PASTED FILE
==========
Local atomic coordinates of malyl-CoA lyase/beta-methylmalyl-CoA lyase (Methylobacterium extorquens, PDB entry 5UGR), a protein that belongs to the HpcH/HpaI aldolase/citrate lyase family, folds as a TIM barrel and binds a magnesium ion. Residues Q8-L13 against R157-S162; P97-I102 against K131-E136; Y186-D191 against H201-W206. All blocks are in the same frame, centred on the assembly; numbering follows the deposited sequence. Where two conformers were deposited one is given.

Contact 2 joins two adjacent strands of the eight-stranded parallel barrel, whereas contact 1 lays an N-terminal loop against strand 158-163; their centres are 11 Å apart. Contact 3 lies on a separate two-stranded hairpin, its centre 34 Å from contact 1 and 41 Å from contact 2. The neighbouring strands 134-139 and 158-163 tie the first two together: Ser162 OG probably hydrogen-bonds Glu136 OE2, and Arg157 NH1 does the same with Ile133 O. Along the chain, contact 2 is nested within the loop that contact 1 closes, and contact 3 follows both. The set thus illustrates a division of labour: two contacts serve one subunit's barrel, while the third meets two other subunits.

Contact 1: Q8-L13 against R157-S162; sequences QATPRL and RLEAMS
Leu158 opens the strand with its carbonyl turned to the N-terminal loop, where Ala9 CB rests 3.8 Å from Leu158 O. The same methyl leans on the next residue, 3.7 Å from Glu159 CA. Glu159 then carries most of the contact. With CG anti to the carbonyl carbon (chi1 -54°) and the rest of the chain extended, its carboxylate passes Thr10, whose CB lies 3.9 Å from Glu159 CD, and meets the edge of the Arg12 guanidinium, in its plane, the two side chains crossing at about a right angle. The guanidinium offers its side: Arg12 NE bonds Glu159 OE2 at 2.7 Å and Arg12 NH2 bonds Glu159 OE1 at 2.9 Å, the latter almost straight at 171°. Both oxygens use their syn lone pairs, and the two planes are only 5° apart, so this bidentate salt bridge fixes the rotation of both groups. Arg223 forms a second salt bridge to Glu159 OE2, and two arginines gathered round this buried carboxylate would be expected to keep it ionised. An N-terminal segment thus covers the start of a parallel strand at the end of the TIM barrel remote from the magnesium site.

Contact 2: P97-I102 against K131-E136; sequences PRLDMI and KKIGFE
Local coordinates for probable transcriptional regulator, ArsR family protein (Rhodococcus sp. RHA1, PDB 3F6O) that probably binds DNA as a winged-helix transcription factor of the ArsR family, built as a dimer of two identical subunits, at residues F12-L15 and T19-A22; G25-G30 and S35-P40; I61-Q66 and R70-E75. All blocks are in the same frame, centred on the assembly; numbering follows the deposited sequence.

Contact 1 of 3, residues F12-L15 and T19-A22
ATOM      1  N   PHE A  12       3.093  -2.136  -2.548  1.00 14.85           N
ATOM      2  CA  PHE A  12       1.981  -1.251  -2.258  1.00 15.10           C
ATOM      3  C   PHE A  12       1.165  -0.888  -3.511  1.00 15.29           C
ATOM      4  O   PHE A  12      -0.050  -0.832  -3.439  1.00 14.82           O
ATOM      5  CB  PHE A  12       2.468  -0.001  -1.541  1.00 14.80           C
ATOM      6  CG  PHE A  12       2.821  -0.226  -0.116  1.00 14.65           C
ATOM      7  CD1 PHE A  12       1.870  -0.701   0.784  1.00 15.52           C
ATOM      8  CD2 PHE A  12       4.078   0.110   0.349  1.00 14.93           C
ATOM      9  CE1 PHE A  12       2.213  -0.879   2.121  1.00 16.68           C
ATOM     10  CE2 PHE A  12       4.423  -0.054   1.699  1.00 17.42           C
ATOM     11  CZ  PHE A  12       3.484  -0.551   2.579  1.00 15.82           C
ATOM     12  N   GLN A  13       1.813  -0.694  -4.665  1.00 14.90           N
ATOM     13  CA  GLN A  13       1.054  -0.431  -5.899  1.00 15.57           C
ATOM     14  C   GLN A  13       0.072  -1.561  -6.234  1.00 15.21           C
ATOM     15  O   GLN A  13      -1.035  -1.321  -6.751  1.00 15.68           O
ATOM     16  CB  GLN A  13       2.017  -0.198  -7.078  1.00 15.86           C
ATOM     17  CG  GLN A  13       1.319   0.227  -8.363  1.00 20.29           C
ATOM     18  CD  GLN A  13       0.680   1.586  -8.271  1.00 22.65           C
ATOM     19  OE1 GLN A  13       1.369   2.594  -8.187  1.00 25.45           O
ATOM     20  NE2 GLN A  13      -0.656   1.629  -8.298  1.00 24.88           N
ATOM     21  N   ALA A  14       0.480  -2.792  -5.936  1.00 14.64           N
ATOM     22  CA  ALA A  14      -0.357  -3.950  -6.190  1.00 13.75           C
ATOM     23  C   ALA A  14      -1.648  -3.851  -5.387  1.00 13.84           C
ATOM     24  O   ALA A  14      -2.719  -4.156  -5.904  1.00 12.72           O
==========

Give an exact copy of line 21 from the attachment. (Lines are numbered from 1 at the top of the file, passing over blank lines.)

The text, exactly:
ATOM     14  C   GLN A  13       0.072  -1.561  -6.234  1.00 15.21           C